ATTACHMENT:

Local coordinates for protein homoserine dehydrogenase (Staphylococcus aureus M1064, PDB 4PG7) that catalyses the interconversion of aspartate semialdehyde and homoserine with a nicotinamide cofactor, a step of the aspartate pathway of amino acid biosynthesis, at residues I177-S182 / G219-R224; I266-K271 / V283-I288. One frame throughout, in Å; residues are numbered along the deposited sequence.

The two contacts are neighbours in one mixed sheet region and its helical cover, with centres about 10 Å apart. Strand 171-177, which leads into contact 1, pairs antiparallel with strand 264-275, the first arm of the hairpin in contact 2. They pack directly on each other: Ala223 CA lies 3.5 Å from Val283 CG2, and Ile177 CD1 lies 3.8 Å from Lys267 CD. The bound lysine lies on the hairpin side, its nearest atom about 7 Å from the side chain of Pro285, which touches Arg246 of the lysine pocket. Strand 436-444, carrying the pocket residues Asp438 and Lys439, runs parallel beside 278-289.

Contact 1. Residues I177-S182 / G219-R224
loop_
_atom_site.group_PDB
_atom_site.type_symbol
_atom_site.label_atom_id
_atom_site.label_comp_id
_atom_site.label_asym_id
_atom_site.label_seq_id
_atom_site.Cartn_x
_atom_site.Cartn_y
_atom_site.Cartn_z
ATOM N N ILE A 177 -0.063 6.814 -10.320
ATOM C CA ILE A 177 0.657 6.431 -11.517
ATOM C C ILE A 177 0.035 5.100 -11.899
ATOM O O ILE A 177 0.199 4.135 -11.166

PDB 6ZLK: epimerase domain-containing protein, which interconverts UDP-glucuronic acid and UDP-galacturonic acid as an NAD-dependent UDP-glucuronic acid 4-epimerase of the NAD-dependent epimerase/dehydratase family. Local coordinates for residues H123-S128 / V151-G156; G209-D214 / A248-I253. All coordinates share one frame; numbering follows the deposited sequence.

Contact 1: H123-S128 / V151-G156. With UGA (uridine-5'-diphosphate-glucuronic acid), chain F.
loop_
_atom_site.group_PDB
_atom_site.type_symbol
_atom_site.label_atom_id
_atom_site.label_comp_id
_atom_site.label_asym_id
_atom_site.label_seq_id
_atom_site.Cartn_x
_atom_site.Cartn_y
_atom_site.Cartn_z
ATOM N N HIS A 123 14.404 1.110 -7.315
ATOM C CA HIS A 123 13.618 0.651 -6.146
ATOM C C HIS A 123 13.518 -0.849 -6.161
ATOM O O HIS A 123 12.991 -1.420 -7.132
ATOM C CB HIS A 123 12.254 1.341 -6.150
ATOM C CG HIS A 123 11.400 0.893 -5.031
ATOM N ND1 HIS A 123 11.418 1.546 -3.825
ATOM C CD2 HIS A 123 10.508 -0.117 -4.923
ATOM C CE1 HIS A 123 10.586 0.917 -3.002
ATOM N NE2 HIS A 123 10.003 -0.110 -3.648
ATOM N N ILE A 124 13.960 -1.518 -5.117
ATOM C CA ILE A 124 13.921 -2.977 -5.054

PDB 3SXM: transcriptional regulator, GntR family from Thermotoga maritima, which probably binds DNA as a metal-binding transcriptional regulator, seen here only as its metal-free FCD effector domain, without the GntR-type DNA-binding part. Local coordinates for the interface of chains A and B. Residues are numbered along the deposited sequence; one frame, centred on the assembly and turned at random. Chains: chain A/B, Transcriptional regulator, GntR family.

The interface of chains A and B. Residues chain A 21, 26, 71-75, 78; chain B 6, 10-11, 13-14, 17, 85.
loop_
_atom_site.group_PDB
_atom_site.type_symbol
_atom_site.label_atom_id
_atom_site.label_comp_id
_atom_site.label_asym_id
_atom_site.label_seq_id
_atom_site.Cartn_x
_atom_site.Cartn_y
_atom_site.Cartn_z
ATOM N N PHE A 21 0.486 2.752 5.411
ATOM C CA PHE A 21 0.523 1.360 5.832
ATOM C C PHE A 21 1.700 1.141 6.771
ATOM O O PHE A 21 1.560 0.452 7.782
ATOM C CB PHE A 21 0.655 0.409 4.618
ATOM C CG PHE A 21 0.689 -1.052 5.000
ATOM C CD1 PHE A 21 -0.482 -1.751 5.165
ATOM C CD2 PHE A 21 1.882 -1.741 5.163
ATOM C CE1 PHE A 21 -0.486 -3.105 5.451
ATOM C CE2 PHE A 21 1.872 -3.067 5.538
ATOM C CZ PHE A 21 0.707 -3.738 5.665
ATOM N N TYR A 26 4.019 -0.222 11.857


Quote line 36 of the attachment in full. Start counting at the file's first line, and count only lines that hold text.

ATOM N ND1 HIS A 123 11.418 1.546 -3.825